Other commons-based movements, striving for an alternative ethos, are just getting started. Attempts to create a horizontal commons democracy include the Right to the City movement and other urban initiatives inspired by the French libertarian Marxist Henri Lefebvre. Right to the City has gained traction in South Africa with the Abahlali baseMjondolo (AbM) shackdwellers’ movement, which is active in a number of cities across the country, and in the German city of Hamburg, where it has inspired a network of squatters, tenants and artists. It has become a rallying point also in U.S. cities such as Miami and Boston, and a source of inspiration in India, where Rajapalaya Lake in central Bangalore has been the focus of a fight to maintain a livable urban commons in very crowded conditions.
Some struggles combine resistance and vision. In Quebec, 2012 witnessed a remarkable movement of students against the commodification of education, which put the besieged notion of free higher education back on the public agenda. Their struggle, which helped to bring down a provincial government, could act as a template for those trying to recover the educational commons from the pressures of commercialization. In the 1990s there was a successful national fishers’ strike in India that prevented the government of the time from handing over the Indian fishery to big trawler operators. Countless other examples, big and small, dot the daily press but are often just restricted to obscure websites.
Commons battles tend to gain attention when they precipitate or are part of some larger struggle that involves active confrontation with those in power. This is, however, really just the tip of the iceberg. If you examine the specialist literature you will discover that almost everywhere there are attempts to make the self-management of the commons a reality. There is an International Journal of the Commons which acts as a forum for debate about commons issues and case studies of successes and failures. A quick look through the table of contents provides a sense of both the scope of the commons and of initiatives being taken to extend their democratic self-management. Here are but a few of the examples:
- The European Union Baltic fishery
- Irrigation systems in southeastern Spain
- A new marine commons off the Chilean coast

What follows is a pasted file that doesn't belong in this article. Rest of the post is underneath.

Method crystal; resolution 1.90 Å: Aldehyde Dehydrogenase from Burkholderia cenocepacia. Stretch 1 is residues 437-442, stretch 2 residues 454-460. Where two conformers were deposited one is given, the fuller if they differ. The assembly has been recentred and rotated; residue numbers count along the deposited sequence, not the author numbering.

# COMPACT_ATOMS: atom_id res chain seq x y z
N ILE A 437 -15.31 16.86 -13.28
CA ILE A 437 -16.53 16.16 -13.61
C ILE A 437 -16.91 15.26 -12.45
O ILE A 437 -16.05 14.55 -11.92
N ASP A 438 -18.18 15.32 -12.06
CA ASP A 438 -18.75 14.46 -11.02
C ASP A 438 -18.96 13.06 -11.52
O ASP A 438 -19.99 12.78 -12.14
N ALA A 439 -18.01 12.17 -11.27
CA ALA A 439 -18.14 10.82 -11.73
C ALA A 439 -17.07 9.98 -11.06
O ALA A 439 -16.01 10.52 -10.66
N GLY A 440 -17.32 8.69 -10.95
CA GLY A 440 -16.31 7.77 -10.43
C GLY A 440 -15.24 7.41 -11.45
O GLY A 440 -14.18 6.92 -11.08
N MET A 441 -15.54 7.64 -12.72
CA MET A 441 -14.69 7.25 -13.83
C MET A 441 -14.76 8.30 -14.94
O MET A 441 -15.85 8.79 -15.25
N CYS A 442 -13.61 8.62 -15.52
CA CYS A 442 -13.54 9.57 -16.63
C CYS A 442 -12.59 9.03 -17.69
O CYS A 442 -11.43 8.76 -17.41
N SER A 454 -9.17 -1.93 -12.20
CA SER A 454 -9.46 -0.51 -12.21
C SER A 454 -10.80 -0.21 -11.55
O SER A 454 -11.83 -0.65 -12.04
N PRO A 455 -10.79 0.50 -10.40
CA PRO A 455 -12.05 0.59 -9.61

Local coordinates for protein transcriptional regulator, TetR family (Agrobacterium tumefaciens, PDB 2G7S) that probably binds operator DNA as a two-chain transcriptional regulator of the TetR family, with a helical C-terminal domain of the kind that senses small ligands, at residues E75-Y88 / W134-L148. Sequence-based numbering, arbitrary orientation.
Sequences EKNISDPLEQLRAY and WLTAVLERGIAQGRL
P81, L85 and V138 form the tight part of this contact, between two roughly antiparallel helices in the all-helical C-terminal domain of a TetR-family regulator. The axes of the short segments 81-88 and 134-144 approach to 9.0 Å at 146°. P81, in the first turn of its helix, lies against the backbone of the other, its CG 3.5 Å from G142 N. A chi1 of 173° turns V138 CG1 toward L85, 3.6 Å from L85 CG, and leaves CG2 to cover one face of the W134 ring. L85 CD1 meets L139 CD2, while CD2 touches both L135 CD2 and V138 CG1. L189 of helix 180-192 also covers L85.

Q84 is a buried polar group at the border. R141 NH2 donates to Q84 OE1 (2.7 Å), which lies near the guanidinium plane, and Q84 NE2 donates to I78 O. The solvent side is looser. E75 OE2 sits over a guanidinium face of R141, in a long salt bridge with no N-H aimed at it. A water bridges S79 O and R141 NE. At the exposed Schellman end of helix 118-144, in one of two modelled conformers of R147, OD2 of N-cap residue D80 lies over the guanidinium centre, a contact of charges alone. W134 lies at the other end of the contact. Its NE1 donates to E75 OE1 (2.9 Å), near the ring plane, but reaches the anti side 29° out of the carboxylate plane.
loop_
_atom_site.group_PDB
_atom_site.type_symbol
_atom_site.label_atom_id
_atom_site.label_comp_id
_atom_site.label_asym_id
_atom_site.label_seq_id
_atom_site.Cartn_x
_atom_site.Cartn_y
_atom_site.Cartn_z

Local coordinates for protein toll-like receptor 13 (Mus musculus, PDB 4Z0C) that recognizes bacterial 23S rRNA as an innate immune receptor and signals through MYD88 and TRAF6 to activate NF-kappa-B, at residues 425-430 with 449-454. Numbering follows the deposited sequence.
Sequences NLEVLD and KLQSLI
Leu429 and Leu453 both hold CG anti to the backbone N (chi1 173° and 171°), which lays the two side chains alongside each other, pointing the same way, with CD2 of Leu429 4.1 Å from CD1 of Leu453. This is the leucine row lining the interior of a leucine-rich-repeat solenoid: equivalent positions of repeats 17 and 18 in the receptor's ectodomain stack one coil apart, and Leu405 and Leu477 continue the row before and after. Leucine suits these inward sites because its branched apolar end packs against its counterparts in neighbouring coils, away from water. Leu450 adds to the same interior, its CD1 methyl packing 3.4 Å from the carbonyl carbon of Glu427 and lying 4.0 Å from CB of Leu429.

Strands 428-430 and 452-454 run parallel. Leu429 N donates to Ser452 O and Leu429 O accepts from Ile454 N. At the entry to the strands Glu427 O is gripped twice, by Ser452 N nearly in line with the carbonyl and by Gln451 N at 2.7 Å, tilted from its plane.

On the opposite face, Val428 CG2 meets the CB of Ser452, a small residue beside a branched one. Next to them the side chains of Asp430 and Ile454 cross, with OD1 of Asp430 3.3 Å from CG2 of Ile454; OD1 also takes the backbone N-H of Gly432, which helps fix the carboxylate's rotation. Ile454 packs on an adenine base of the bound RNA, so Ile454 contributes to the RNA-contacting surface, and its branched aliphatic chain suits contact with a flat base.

- The cockles fishery in coastal Ecuador
- Commons resource management in southern Namibia
- Participative action in Kafue Flats in Zambia
- An environmental response to the globalizing forestry industry
- Southeast Asia: rewarding the upland poor for saving the commons
- Self-governance of the global microbial commons
- Icelandic health records
- The commons and community development in the eastern Caribbean.
This list provides evidence that the commons is not some obscure issue but one that runs in one way or another through the lives of most of the world’s people, often on a daily basis. The scope is truly impressive. It also has a lot of complex nuts and bolts to it with which we need to get to grips. But it is a complexity we need to embrace, eschewing simple-minded monocultural solutions in the process. This is an ongoing effort that will involve many.
The commons has the potential to become a new legal basis for the foundation of common rights to set against the threat of public-private partnerships. If this does not succeed, then we risk everything, not least our genetic make-up and that of the plants and animals with which we share the earth, being turned into corporate private property. The stakes are high. The commons are connected to our sense of place, to our identities, livelihoods and self-expression – ultimately even to our survival as a species. This is a good place to start envisioning a radical democratic alternative that gives people a fundamental say in their individual and collective futures. As such, recasting our relationship with the commons should take pride of place as we build an alternative to capitalism.